The first major film production of Pride came at the suggestion of, of all people, Harpo Marx. Harpo—the silent one with the flowing blond curls—enjoyed a lively stage production of Pride in London and immediately wired MGM’s Irving Thalberg, urging him to produce it for the silver screen. Thalberg didn’t live long enough to see the film into reality, but MGM hired Aldous Huxley to write it (along with Jane Murfin), and cast Greer Garson and Lawrence Olivier in the starring roles. The Huxley Pride is my personal favorite: the plot, light and perfectly designed as a box kite, is compressed into a swell little production, with added bon mots that Austen herself could have written. It’s brilliantly scored by Herbert Stothart, whose leitmotif for Mr. Collins is delightful, and acted with verve by all parties involved, but containing two particularly impressive performances—of Lady Catherine and Mr. Collins—by two of the most underrated character actors, Edna Mae Oliver and Melville Cooper, respectively.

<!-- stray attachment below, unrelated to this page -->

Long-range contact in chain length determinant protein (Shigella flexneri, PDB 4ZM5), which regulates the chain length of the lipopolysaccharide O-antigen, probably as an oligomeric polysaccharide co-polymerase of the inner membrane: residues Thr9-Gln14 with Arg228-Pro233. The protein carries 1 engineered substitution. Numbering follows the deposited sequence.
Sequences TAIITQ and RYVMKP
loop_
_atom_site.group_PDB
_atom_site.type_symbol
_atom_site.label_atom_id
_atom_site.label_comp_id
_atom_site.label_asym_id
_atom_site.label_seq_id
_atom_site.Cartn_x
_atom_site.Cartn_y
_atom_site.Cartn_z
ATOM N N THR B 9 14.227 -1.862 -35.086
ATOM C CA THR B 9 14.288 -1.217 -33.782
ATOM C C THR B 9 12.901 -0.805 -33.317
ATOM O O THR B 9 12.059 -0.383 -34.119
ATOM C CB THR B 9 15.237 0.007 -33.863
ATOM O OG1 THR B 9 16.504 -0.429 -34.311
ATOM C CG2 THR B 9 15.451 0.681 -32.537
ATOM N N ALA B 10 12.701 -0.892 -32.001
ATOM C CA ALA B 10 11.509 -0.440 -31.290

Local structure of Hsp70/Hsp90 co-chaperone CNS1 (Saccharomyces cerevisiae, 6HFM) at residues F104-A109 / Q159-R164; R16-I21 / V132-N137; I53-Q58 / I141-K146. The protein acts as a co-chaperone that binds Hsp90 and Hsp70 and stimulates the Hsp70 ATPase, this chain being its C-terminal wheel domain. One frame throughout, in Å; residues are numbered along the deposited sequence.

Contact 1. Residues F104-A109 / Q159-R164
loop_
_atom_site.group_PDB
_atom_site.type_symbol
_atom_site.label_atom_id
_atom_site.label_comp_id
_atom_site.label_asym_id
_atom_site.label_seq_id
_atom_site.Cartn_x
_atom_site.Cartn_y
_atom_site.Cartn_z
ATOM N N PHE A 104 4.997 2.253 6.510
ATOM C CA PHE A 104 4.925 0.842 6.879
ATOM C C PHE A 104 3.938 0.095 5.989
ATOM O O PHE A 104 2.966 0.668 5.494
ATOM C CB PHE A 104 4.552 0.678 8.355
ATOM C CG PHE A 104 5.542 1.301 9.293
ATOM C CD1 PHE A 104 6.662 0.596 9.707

Watching this Pride, we can see exactly why Austen’s story works so well on the big screen and in modern times. Pride boasts some of the most memorable characters ever set to paper: the Bennet girls, from the intelligent older sisters Elizabeth and Jane to the flighty Lydia and Kitty to the brainy Mary, hovered over by the matrimony-mad mother, Mrs. Bennet; Mr. Darcy, the haughty rogue whom female readers (and viewers) hunger for; Mr. Collins, a cousin come to take his pick of one of the girls as his bride, and one of the finest comic creations I’ve ever read; Lady Catherine de Bourgh, Mr. Darcy’s aunt and the dowager who screams to be portrayed by a Dame like Judi Dench (and who does so in the new film); and Mr. Bennet, the father of the clan and the cynical soul of the book whom Martin Amis once called the “the dark backing behind the bright mirror” of Austen’s work. All of these people mill about the cozy confines of Meryton, an idyllic village so far removed from politics and strife it could be heaven itself. But in Pride Austen accomplished in three hundred featherweight pages what it took Tolstoy, in Anna Karenina, nearly a thousand somber ones to do: Pride is not simply about falling madly in love, but about what it means to be married. Her light tone allows the story to shine even in truncated forms. In the space of a two-hour movie, we see not one marriage begin, but four, each one simultaneously a prototype, a warning, and an example. And with Elizabeth Bennet and Fitzwilliam Darcy, Pride and Prejudice captures, in the words of art critic and historian Robert Hughes, “the microcosm of marriage, an Ideal Republic of two.”